Giant alien-robots, laser beams, sci-fi, oh my! The Iron Giant has everything to capture the imaginations of young space fanatic viewers. But the movie also touches on darker themes older viewers will catch and appreciate. Themes of war time tension, nuclear weapons and death are sprinkled throughout the movie. These darker commentries separates The Iron Giant to more than just an animated feature for the kiddies.
The Iron Giant is directed by Brad Bird, the writer behind Ratatouille (2007) and Up (2009) and was released in 1999. Most recently, Brad Bird is known for his work on the animated Incredibles 2. The movie features the voices of Eli Marienthal as the young Hogarth Hughes, Jennifer Aniston voicing Annie Hughes and Vin Diesel as the titular Iron Giant. Continue reading
Christmas films have a notoriety for being sickeningly happy. Everything is sugar and spice and everything nice from the off, sprinkling the holiday season with unattainable aims and memories that are ridiculously lacking in arguments.
Charles Dickens took Christmas and made a story that stood the test of time: one that started off dark, brooding and full of greed and ended on a, moderately sweet, high note. In 1988, a reworking of this tale, ‘A Christmas Carol‘, was released, starring Bill Murray and a whole lot of jokes. Continue reading
It’s almost December: the yuletide season is upon us and many people are settling down to watch their favourite Christmas films. At this point in the year, it becomes acceptable to watch the best action film, and possibly the most controversial Christmas film of all time: Die Hard.
The film is set on Christmas Eve, as a forlorn looking John McClane (Bruce Willis) arrives in LA for Christmas with his family. His wife, Holly (Bonnie Bedelia), worls for the Nakatomi Corporation in the, aptly named, Nakatomi Plaza. During the office Christmas party, a group of bank robbers led by Hans Gruber (Alan Rickman) break in and hold the building hostage. It is then up to McClane, who is in a separate office to the party, to save the day. Continue reading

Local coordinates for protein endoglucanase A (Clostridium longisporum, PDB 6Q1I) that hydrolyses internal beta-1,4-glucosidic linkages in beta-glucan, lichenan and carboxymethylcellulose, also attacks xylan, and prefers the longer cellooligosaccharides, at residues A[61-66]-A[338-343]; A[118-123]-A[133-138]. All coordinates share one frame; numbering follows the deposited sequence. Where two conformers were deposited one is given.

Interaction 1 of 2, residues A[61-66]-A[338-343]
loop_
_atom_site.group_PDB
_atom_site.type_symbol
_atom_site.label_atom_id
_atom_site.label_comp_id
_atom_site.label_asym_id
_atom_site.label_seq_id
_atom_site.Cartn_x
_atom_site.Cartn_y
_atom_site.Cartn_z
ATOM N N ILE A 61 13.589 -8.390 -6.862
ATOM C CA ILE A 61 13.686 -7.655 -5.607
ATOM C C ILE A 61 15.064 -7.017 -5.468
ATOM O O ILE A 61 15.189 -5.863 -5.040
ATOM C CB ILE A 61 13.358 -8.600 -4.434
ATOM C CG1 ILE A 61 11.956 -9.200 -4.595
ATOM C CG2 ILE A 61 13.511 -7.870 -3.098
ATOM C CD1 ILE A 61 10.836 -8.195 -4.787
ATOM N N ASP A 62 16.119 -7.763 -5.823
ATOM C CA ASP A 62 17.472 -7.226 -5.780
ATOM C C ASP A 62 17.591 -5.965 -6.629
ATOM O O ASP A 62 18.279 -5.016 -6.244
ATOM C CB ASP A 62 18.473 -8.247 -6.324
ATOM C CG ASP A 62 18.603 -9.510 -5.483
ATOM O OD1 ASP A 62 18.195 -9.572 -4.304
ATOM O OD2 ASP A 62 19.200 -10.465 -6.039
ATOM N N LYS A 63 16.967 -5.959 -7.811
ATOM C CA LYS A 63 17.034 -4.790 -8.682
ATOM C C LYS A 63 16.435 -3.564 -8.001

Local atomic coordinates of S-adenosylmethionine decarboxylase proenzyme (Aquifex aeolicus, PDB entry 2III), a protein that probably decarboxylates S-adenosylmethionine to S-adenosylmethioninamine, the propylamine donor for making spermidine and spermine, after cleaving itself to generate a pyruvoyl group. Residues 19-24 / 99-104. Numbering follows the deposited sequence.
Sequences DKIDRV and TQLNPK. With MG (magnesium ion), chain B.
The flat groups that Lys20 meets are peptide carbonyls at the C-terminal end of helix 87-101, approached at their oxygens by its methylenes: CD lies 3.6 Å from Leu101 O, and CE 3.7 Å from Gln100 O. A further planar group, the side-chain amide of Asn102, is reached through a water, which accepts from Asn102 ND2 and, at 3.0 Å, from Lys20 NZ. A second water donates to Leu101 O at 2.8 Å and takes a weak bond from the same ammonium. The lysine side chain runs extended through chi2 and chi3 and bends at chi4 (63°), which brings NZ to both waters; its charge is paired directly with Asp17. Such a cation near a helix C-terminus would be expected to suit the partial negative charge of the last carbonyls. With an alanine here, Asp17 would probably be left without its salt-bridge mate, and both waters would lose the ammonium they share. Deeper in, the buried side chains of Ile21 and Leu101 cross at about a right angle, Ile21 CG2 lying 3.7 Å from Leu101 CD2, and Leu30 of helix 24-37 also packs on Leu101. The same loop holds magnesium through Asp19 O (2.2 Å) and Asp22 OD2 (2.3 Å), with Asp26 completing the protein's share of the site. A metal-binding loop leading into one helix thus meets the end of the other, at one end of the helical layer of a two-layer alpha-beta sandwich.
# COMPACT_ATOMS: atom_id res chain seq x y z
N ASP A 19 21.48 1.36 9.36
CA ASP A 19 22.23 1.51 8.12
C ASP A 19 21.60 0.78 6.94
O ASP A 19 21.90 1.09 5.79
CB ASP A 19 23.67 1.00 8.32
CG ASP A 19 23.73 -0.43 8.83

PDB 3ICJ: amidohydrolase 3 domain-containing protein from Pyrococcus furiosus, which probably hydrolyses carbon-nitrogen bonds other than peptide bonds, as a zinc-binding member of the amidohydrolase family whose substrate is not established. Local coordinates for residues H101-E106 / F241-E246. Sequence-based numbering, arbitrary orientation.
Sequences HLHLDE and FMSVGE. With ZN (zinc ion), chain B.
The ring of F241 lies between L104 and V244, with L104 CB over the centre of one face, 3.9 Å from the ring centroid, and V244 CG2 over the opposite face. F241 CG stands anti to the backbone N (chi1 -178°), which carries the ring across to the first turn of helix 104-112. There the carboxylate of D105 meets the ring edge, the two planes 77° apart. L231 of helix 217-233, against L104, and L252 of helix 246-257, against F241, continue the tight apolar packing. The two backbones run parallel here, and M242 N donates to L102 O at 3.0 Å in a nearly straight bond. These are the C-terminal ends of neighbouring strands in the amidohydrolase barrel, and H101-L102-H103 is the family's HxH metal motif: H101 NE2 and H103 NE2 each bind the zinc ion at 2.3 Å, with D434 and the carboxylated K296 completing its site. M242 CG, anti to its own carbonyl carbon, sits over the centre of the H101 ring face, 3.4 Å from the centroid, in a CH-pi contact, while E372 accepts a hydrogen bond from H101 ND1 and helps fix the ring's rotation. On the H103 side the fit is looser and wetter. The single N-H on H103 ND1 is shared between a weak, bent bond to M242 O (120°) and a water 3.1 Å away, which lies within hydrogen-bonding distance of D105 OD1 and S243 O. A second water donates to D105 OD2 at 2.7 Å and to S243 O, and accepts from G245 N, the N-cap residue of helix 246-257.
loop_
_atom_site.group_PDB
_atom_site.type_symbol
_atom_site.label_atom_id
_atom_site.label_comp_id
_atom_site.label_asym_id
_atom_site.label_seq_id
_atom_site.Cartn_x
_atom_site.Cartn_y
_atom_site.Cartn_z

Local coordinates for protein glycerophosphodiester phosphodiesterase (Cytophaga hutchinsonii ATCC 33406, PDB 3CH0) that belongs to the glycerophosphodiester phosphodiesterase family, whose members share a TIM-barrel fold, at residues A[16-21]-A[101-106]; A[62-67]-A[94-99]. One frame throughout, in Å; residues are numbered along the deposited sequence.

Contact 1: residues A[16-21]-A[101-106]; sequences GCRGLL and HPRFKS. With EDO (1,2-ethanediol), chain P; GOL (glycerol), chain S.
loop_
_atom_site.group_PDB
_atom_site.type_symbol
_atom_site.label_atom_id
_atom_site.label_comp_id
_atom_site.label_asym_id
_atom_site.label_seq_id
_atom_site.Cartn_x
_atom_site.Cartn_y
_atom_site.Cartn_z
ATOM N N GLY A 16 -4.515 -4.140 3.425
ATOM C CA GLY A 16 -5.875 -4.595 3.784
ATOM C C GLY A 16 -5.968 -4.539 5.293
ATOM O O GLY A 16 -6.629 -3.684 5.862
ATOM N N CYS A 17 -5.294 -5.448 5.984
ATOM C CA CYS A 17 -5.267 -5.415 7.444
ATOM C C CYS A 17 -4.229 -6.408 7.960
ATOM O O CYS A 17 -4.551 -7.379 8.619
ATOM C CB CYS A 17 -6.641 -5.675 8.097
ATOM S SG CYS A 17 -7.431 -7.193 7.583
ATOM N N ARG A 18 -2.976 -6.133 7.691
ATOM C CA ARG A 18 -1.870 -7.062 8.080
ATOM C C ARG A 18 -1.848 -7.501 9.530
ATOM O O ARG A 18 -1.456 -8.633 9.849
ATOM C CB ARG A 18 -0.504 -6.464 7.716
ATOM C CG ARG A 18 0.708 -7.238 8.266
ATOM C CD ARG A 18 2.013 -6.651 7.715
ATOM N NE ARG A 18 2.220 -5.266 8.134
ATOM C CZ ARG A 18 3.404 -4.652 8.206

The definition of a masterpiece can be hard to pin down. In many ways, a masterpiece is the best that something can be: the pinnacle of its creation. This is how I see Bill and Ted’s Excellent Adventure.
Don’t get me wrong, a 1980’s comedy about two idiots (Keanu Reeves and Alex Winter) who travel through space and time in a phone box to collect important people from history for a school project, is definitely far fetched. It’s also original, funny and genuinely (debatably) good. Continue reading
Not many films say 1980s fantasy like The Princess Bride. From the score, to the acting, to the opening scene being a child playing HardBall! – it doesn’t get much more 80s. It came out in 1987: 30 years later, has it stood the test of time?
It follows a child (Fred Savage) being read a book by his Grandpa about the adventures of a girl called Buttercup (Robin Wright): the most beautiful girl in the world. After agreeing to marry Prince Humperdinck (Chris Sarandon), she is kidnapped, only to be saved by the Man In Black (Carey Elwes). What follows is basically a competition to see whether the Prince or the Man in Black can marry Buttercup without dying first. Continue reading